• Welcome to the website of the Vincent H.R.D. Owners Club.

    Should you have any questions relating to the Vincent H.R.D. Owners Club, or Vincent H.R.D. motorcycles in general, please contact Graham Smith, Hon. Editor and Webmaster by calling 07977 001 025 or please CLICK HERE.

    You are unrecognised, and therefore, only have VERY restricted access to the many features of this website.

    If you have previously registered to use this forum, you should log in now. CLICK HERE.

    If you have never registered to use this website before, please CLICK HERE.

E: Engine Lapping head into barrel video

craig

Well Known and Active Website User
VOC Member
20210513_HeadLapToday1.jpg
Is there a video of some competent Vincent mechanic lapping the heads in to the barrels.
Description of the exact brand name and grade of compound used , application technique, etc.

Then a show of how you hold the barrel and head and apply pressure and twist.

Then a clean up and inspection and possibly reapplication.

I realize these bikes are quite new and maybe we haven't had the time or need for this.

Thanks
Craig

The machine work was done 7, 8 years ago , i didnt like my current measurements on fit up altho they seemed close, so this is a follow up by me .

Should i just chuck these heads up in a lathe and make sure i have couple thou clearance head to muff?
 
Last edited:

Cyborg

Well Known and Active Website User
VOC Member
I
I always put them in a lathe, skim and make 0.03 mm interference fit.

So far no problems.

The grinding has one big disadvantage: the head is not kept concentric to the muff, i.e. the liner rim is far to small to the head reces diameter
This might sound like a dumb question, but what ( if anything) do you use to support the end of the cylinder when it’s chucked in the lathe?

What sort of setup do you use for attaching/truing the head to the face plate? I have the bolts to hold the head and its simple enough to make the spacers, but wondering if you have any tricks for truing it up... or do you just use shims?
 

timetraveller

Well Known and Active Website User
VOC Member
Top- hat bushes with centres. The top hats are made to be a good fit in whatever bore size you are using. The tail stock in the lathe has a centre. The chuck is fitted with a centre and the kind of device that will drive it, like for grinding but is not able to impart any side loads. Then you can skim both the top and the bottom. The bottom is particularly important if low clearance pistons are to be used.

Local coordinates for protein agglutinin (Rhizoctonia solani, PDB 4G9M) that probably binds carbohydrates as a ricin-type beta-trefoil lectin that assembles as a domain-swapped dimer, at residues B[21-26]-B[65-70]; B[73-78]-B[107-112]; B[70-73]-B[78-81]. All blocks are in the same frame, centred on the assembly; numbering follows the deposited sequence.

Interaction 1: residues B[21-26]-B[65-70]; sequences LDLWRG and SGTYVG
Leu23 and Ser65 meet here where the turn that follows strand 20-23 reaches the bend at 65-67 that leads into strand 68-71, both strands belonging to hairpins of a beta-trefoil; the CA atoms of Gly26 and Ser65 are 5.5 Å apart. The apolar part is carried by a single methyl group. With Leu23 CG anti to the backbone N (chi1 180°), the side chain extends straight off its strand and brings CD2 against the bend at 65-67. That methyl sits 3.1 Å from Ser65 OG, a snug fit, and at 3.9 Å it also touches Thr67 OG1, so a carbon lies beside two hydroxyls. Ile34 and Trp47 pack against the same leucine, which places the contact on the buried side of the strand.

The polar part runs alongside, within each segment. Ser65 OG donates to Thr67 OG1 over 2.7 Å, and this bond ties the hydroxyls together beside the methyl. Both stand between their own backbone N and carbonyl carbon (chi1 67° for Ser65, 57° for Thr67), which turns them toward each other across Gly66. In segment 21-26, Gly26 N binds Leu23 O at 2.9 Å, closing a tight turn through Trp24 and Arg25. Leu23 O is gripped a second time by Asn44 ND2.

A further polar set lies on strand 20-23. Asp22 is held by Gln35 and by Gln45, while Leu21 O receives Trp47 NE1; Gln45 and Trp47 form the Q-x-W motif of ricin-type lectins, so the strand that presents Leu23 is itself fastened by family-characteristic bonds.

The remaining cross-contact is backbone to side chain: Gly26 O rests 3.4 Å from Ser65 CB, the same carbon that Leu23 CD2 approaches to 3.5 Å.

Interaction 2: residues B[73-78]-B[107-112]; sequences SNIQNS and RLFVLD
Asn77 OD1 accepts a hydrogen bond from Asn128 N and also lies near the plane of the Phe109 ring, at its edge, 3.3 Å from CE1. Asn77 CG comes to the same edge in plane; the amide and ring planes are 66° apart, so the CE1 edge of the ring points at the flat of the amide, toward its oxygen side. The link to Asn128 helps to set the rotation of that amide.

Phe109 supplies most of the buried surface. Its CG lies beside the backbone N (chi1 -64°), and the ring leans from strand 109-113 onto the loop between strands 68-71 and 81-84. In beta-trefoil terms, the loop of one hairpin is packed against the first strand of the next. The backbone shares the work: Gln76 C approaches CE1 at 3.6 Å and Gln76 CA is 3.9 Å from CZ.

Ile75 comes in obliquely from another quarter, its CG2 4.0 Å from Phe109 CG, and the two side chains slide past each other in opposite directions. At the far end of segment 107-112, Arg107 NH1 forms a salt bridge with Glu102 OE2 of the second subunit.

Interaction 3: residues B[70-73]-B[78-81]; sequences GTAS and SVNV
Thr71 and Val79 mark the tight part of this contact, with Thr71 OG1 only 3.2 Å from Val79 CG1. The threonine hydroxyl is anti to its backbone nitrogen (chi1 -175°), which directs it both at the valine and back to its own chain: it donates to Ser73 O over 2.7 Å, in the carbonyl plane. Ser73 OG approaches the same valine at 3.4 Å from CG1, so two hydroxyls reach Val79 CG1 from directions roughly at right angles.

vibrac

Well Known and Active Website User
VOC Member
Old farts in Vincenteering may know better but I cannot see a need for much more than one thou / 0.03 mm gap between head and cylinder liner flange. You just want a tad more load on the flange than on the large face of head. Get that gap much more and don´t be surprised about warped cylinderhead and muff. I prefer to have a wide contact head-muff sitting firmly bolted up , don´t think you get a better seal with three thou but only deformation in components.

Vic
I stand to be corrected as I dont have a copy of Richardsons to hand But I think three thou was his recommendation, if so I am happy to join the management of Vincent factory Stevenage as being classed as an old fart :)
 

Cyborg

Well Known and Active Website User
VOC Member
Top- hat bushes with centres. The top hats are made to be a good fit in whatever bore size you are using. The tail stock in the lathe has a centre. The chuck is fitted with a centre and the kind of device that will drive it, like for grinding but is not able to impart any side loads. Then you can skim both the top and the bottom. The bottom is particularly important if low clearance pistons are to be used.

I was wondering about skimming the top of the liner as well. I have a rig that holds the cylinder in the chuck (without distorting the bottom of the liner) for boring, but it requires a top plate which would double as a torque plate. Assuming that a torque plate would be of any benefit if one ended up using that 0.03 mm number. I don’t have an expanding mandrel big enough.
 

Vincent Brake

Well Known and Active Website User
VOC Member
Somewhere in an very ol ol old picture here it shows...
We ol farts are getting bit to ol to find a link...

Sorry its wine o clock.

Yes mr Ernie L. i have opened up an other bottle.

Beter...
 

clevtrev

Well Known and Active Website User
VOC Member
Old farts in Vincenteering may know better but I cannot see a need for much more than one thou / 0.03 mm gap between head and cylinder liner flange. You just want a tad more load on the flange than on the large face of head. Get that gap much more and don´t be surprised about warped cylinderhead and muff. I prefer to have a wide contact head-muff sitting firmly bolted up , don´t think you get a better seal with three thou but only deformation in components.

Vic
That will depend on the quality of the muff you are using, use a series D one and have fun.
 

chark_mandler

Website User
VOC Member
Top- hat bushes with centres. The top hats are made to be a good fit in whatever bore size you are using. The tail stock in the lathe has a centre. The chuck is fitted with a centre and the kind of device that will drive it, like for grinding but is not able to impart any side loads. Then you can skim both the top and the bottom. The bottom is particularly important if low clearance pistons are to be used.
So long as the top of the crankcase is also square to the main bearings as well.
 

Can't Find What You Need?

Buyer Beware: Fake or Real?

The Mighty Garage Videos

List of Forum Categories

Top